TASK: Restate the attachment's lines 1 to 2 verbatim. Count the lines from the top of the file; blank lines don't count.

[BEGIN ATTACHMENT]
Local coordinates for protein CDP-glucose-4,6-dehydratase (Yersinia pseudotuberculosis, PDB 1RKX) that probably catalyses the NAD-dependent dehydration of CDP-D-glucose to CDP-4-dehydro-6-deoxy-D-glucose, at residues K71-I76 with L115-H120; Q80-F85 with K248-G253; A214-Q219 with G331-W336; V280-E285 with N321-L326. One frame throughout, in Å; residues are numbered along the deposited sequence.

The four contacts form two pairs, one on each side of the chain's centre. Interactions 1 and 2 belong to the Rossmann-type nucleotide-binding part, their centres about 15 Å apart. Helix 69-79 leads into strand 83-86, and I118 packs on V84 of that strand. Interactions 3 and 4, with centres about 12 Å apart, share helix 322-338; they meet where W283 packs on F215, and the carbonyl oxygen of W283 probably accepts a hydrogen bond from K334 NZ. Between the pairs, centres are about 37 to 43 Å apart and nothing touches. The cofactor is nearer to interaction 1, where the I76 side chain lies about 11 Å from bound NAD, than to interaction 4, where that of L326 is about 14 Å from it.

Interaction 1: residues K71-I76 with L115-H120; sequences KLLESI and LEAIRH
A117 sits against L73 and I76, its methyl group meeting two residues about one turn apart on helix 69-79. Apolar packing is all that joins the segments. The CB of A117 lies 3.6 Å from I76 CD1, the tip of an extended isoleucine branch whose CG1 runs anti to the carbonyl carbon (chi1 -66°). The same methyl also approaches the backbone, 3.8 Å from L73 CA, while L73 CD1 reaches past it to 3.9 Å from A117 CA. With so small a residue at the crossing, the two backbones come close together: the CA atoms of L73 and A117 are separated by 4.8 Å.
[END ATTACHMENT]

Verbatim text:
Local coordinates for protein CDP-glucose-4,6-dehydratase (Yersinia pseudotuberculosis, PDB 1RKX) that probably catalyses the NAD-dependent dehydration of CDP-D-glucose to CDP-4-dehydro-6-deoxy-D-glucose, at residues K71-I76 with L115-H120; Q80-F85 with K248-G253; A214-Q219 with G331-W336; V280-E285 with N321-L326. One frame throughout, in Å; residues are numbered along the deposited sequence.

The four contacts form two pairs, one on each side of the chain's centre. Interactions 1 and 2 belong to the Rossmann-type nucleotide-binding part, their centres about 15 Å apart. Helix 69-79 leads into strand 83-86, and I118 packs on V84 of that strand. Interactions 3 and 4, with centres about 12 Å apart, share helix 322-338; they meet where W283 packs on F215, and the carbonyl oxygen of W283 probably accepts a hydrogen bond from K334 NZ. Between the pairs, centres are about 37 to 43 Å apart and nothing touches. The cofactor is nearer to interaction 1, where the I76 side chain lies about 11 Å from bound NAD, than to interaction 4, where that of L326 is about 14 Å from it.